Rope Cloud in the Gulf of Mexico

October 23rd, 2007 |


Rope clouds are elongated lines of cumuliform clouds that develop at the leading edge of an advancing cold front. They are most commonly seen over the ocean, where friction and topography effects that might disrupt the development of a line are minimal. For the example seen today, a RUC temperature analysis over the Gulf to the east of the line show temperatures in the 80s (Fahrenheit) at 1500 UTC; RUC analysis temperatures drop quickly into the 60s and 70s behind the line, even over the warm waters of the Gulf.

Satellites other than geostationary viewed this line. Click here to view the rope cloud as seen by NOAA-17, and click here for the MODIS imagery. Both polar orbiters give higher spatial resolution views — at the cost of lower temporal resolution.

Wildfires in southern California – Part 2

October 22nd, 2007 |

GOES-11 visible images (Animated GIF)

According to the National Interagency Fire Center, there were 11 fires with a total of 90,679 acres burning in California on 22 October 2007  –  many of the larger fires where described as “0% contained”, and large-scale evacuations were declared from San Diego to Malibu. An animation of GOES-11 visible channel images (above) shows large wildfire smoke plumes being advected a significant distance (up to 1000 miles) westward over the Pacific Ocean. It is interesting to point out that some of the smoke had recirculated back to the coast of California, with additional local eddy circulations evident near the Point Conception region and farther north. Also note the appearance of several plumes of blowing dust/sand farther to the south in Mexico, streaming off of Baja California and also into the northern Gulf of California.

A MODIS true color image (below; 3.8 MB file size) from around 21:00 UTC (2:00 PM local time) helps to differentiate between the smoke plumes (gray shades) and the blowing dust/sand plumes (brown to orange shades). Separate close-up MODIS images are also available centered over Los Angeles and San Diego.

MODIS true color image


MODIS 3.7 µm IR image

AWIPS images (from the previous nighttime hours – around 05:30 UTC or 11:30 PM local time) of the 1-km resolution MODIS 3.7 µm IR channel (above) and the 4-km resolution GOES-11 3.9 µm IR channel (below) show a number of very large fire “hot spots” (black to yellow to red enhancement).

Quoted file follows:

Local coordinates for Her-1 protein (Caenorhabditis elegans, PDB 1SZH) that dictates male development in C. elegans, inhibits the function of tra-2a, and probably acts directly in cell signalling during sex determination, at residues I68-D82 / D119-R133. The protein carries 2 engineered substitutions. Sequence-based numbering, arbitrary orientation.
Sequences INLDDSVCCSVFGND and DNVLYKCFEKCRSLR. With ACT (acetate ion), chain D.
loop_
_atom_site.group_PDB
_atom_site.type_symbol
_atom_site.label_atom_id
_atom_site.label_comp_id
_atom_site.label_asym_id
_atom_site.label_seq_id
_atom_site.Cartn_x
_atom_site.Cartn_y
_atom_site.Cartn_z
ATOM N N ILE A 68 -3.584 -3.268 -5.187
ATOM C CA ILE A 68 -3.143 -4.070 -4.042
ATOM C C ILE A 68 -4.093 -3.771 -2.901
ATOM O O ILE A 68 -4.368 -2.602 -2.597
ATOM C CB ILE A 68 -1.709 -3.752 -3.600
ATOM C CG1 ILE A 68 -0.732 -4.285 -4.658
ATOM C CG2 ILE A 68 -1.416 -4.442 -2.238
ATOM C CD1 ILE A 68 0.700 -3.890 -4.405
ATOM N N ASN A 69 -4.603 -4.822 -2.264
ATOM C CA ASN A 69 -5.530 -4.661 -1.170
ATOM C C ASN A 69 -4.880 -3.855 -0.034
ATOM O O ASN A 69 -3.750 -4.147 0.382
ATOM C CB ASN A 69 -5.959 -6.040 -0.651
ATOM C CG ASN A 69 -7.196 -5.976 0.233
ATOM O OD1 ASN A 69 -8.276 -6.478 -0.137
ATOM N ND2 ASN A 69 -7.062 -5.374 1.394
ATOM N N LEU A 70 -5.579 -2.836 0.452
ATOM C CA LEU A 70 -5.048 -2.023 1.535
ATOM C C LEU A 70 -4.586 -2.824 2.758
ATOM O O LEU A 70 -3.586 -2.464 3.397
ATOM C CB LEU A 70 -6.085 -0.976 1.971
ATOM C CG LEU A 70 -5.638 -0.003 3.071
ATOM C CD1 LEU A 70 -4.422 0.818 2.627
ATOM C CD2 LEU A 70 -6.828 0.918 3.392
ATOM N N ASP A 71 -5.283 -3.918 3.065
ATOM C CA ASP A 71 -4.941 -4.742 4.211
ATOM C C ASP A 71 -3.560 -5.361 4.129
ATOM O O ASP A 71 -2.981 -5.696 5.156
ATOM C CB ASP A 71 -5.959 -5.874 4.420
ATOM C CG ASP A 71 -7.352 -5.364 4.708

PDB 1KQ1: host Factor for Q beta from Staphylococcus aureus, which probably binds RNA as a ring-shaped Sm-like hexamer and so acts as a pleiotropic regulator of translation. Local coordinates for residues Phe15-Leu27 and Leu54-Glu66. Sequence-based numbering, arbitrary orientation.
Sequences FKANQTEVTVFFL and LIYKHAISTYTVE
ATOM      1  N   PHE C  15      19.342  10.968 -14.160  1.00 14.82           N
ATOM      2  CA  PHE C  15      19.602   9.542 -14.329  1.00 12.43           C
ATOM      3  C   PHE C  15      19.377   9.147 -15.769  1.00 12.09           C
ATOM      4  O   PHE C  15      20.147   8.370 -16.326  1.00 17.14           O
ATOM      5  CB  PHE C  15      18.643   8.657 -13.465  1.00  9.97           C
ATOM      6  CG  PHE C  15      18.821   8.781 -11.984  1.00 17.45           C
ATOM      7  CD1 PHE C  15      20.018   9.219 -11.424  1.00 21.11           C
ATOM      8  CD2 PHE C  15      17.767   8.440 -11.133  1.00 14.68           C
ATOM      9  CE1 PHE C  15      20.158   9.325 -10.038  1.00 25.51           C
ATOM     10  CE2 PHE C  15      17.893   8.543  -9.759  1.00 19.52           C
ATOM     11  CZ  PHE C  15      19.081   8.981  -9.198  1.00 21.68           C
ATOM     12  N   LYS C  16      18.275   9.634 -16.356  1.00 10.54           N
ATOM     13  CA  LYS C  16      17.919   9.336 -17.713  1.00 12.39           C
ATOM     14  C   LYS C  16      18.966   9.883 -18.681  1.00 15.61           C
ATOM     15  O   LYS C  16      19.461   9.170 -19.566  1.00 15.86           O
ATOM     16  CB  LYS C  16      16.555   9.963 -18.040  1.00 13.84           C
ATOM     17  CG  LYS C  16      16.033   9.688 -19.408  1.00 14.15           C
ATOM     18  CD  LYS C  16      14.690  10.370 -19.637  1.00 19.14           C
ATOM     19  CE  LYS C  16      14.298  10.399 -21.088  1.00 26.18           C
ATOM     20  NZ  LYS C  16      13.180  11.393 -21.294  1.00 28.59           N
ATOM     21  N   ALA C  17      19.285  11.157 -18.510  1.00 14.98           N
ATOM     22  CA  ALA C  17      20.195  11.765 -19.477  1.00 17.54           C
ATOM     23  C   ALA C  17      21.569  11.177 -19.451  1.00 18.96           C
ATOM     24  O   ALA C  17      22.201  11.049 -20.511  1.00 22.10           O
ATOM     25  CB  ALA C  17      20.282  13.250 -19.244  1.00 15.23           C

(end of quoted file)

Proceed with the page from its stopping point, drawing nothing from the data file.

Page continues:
GOES-11 3.9 µm IR image

Wildfires in southern California

October 21st, 2007 |

GOES-11 3.9 µm IR images (Animated GIF)

Hot and dry Santa Ana conditions across southern California (with wind gusts as high as 91 mph in Los Angeles county and 87 mph in Ventura county) caused widespread blowing dust/sand (reducing surface visibility to 3 miles at Ontario, station identifier KONT) and created an environment that allowed several large wildfires to burn out of control on 21 October 2007. Note that the dew point temperature at Ontario dropped from 50ºF (+10º C) down to +2ºF (-17º C) in a 3-hour period once the strong northeasterly Santa Ana winds developed. AWIPS images of the GOES-11 3.9 µm IR channel (above) showed very hot pixels (black to yellow to red enhancement) associated with the larger fires (including one fire that caused multiple injuries and at least one fatality near San Deigo, and another fire farther to the north near Malibu – just northwest of Los Angeles KLAX – which shut down portions of the Pacific Coast Highway).

The IDEA MODIS Aerosol Optical Depth product (below) and GOES-11 visible imagery (QuickTime animation) revealed several large plumes of smoke (which could have also contained some blowing dust and/or blowing sand) drifting westward over the adjacent offshore waters of the Pacific Ocean. The airborne particulate matter was causing air quality problems at several sites across southern California on that day.


TROWAL in the upper Midwest, October 2007

October 16th, 2007 |


An occluded storm that affected the upper midwest early in the morning of 16 October displayed cloud characteristics that can be interpreted as the development of a TROWAL (A TROugh of Warm air ALoft). The highest, coldest clouds tops that at the start of the loop are in north-central Illinois can be interpreted as the edge of the warm conveyor belt in this occluded system. As that edge translates northeastward across Lake Michigan and into lower Michigan, cold cloud tops blossom over southeast and east-central Wisconsin and then move westward or northwestward. These cold clouds can be interpreted as the development of precipitation in the TROWAL airstream, which originates in the warm sector and then turns cyclonically into the cold air on the cyclonic shear side of the warm conveyor belt.

TROWALs are characterized by warm air aloft, and RUC model output for this day shows warmth aloft in a region that overlays a region of precipitation. Here is the temperature on the 320 K theta-e surface at 0900 UTC — the midpoint of the IR loop above. A tongue of warm air — which would be a depression on this isentropic surface — extends west-northwestward from eastern Wisconsin towards northwest Wisconsin. Note how well the canyon correlates spatially with radar echoes shown here. Note also that the warm tongue at 850 mb, shown here, does not overlay as well with the radar echoes. (A loop of the three images is here). TROWALs move through isobaric surfaces and lie along isentropic surfaces. Care must therefore be taken when interpreting thermodynamic parameters associated with a TROWAL.